Mass. Nonprofits Offer Advice In Response to Heat Wave

August 28, 2018 — Massachusetts nonprofits are warning residents to take extra care and watch out for vulnerable neighbors in response to the heat wave that is hitting the region this week.

Temperatures across Massachusetts are expected to be in the mid-to-high 90s today, tomorrow, and possibly through Thursday. The National Weather Service (NWS) in Boston/Norton issued an excessive heat warning until 9 p.m. today with a heat index as high as 107.

A heat wave is defined as three or more consecutive days with temperatures above 90 degrees.

Several school districts—Haverhill, Lawrence, Lowell, Medford, and Springfield—announced early dismissals this week. Holyoke Public Schools delayed the opening of the school year by two days until Thursday and cancelled all athletic events.

Ethos, a Boston nonprofit that provides home care, healthy aging, nutrition, and other services, in a statement issued today noted that heat-induced illness can cause a person to become confused or lose consciousness, and advised, "Drink plenty of fluids, wear loose fitting clothing, and avoid outdoor physical activity."

Check with your local authorities or call 2-1-1 to find locations of cooling centers or shelters near you. Mass 2-1-1 was created and is staffed by the United Way, a service to connect callers to information about critical health and human services programs.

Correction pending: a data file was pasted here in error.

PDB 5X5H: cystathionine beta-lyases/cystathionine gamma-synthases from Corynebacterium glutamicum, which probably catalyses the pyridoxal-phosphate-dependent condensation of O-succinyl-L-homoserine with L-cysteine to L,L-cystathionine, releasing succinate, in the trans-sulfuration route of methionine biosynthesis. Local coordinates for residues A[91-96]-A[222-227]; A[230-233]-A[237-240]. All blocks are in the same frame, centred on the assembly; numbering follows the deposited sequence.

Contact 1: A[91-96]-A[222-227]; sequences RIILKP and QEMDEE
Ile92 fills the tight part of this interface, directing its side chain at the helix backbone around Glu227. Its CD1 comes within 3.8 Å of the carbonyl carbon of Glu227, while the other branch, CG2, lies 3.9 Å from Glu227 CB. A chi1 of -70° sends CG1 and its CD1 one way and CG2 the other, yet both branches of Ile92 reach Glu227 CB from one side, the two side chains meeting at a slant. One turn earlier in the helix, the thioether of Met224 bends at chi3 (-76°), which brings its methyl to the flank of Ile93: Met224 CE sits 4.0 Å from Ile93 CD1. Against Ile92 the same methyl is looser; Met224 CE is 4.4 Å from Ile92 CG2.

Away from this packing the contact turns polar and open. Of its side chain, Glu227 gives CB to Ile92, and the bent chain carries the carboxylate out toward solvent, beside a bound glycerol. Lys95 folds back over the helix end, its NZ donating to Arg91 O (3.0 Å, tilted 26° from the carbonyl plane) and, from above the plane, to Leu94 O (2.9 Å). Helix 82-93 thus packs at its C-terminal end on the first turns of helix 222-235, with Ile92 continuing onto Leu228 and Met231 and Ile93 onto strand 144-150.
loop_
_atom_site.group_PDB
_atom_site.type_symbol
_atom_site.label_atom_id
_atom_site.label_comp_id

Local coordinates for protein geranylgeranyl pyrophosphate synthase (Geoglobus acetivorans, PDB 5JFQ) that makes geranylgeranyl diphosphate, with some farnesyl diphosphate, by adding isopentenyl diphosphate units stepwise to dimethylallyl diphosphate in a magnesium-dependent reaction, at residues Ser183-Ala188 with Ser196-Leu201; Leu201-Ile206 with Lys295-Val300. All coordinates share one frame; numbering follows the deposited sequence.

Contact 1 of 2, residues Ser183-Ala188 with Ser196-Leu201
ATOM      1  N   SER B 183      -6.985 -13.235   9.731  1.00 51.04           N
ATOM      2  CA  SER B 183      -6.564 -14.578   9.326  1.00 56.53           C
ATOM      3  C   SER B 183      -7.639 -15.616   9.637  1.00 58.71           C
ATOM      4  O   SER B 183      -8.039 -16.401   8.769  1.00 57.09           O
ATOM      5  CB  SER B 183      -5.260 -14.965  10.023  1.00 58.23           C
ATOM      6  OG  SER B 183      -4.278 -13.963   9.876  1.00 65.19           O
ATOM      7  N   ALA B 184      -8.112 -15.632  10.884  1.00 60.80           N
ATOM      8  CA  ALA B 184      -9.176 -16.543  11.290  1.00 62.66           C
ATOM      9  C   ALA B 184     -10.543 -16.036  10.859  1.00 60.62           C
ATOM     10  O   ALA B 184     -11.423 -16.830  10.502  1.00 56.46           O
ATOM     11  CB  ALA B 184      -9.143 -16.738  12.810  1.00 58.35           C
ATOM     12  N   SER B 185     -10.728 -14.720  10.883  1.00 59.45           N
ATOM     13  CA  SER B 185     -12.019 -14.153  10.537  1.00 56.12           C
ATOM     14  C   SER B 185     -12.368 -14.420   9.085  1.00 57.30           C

“Two of the best tips I can offer, if at all possible, is to stay out of the heat and take it slow and easy with athletic activity and working outdoors,” said Dr. Gerald Beltran, emergency medicine physician at Baystate Health, a nonprofit health care system based in Springfield that serves 800,000 people.

He noted that people at greatest risk for developing a heat-related illness are children under 5 and people 65 years of age and older, who have the least ability to regulate their body temperatures, as well as those who work outdoors for a living. Overweight people and others with chronic illnesses such as heart disease or high blood pressure, as well as those on certain medications, are also at high risk.

To keep cool, Baystate Health advises:
  1. Stay out of the heat. Avoid direct sunlight and strenuous activity outdoors.

  2. Dress for the weather. Wear lightweight, light-colored, loose-fitting clothing and a broad-brimmed hat when outdoors. Stay away from polyester in favor of cotton and linens which are better at repelling the sun’s heat.

  3. Drink plenty of liquids. Begin drinking before you go outside and, if exercising, drink one quart of liquid an hour to replace lost fluid. Avoid caffeinated beverages and alcohol which can contribute to the loss of more body fluid.

  4. Take it slow and easy with athletic activity and working outdoors. Postpone athletic activity during high heat and humidity. Limit outdoor activities to the morning and evening.

  5. Eat smaller meals. Instead of the usual rule of eating three square meals a day, eat smaller meals more frequently on days when the sun turns up the heat.
NWS advises: Young children and pets should never be left unattended in vehicles under any circumstances. This is especially true during warm or hot weather when car interiors can reach lethal temperatures in a matter of minutes.